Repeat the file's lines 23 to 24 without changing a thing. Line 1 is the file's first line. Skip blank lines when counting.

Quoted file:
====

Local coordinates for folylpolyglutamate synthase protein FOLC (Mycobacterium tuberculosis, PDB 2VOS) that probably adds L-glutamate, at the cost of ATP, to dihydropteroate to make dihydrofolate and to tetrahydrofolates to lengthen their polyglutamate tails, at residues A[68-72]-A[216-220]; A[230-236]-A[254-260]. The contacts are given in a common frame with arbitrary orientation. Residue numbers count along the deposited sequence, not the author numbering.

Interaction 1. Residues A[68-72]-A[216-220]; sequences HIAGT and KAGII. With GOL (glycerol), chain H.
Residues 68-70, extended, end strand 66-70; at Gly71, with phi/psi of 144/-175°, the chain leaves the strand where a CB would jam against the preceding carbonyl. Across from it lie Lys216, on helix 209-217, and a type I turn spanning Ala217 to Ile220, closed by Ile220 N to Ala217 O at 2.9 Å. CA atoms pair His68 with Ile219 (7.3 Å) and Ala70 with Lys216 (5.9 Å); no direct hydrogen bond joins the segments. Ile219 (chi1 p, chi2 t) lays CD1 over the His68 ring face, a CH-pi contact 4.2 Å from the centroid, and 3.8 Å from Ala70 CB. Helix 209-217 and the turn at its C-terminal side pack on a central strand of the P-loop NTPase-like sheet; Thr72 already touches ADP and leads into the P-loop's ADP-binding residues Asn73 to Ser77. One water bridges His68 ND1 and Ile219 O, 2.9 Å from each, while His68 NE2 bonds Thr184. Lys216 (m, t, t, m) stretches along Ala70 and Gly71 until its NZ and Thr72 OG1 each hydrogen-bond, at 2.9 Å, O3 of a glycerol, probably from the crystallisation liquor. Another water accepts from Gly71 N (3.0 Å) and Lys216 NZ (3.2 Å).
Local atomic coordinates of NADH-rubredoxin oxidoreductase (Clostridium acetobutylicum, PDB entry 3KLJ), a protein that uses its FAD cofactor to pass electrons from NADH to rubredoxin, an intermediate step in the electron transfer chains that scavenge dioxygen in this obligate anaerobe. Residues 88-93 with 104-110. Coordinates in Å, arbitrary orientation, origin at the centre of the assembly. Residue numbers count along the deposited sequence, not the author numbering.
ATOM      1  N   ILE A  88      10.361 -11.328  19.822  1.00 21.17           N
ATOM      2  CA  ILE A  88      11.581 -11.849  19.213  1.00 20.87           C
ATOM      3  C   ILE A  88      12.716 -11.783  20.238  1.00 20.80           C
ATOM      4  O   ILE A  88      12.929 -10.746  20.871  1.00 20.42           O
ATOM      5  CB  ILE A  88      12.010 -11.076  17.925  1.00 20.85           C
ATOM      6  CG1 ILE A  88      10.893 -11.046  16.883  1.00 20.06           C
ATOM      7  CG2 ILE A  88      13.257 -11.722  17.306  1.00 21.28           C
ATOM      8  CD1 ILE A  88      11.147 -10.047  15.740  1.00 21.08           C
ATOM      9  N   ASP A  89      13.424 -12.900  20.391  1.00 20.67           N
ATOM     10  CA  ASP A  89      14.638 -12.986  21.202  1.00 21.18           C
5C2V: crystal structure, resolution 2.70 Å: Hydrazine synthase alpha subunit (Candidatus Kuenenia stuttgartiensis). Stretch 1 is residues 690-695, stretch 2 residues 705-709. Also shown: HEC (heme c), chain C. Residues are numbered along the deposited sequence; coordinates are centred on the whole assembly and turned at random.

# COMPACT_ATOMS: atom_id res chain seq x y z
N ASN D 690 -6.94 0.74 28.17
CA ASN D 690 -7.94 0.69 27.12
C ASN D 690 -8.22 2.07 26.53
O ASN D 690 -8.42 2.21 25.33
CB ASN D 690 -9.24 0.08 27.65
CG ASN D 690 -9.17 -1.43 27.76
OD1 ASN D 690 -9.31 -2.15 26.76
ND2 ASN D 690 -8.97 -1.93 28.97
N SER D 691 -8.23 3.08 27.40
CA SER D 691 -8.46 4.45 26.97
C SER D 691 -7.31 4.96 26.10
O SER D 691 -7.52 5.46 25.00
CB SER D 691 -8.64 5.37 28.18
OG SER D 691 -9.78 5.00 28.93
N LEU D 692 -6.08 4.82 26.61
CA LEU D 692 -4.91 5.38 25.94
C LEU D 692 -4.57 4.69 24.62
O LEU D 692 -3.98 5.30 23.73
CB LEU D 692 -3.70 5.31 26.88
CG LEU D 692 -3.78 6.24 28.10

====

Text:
OD1 ASN D 690 -9.31 -2.15 26.76
ND2 ASN D 690 -8.97 -1.93 28.97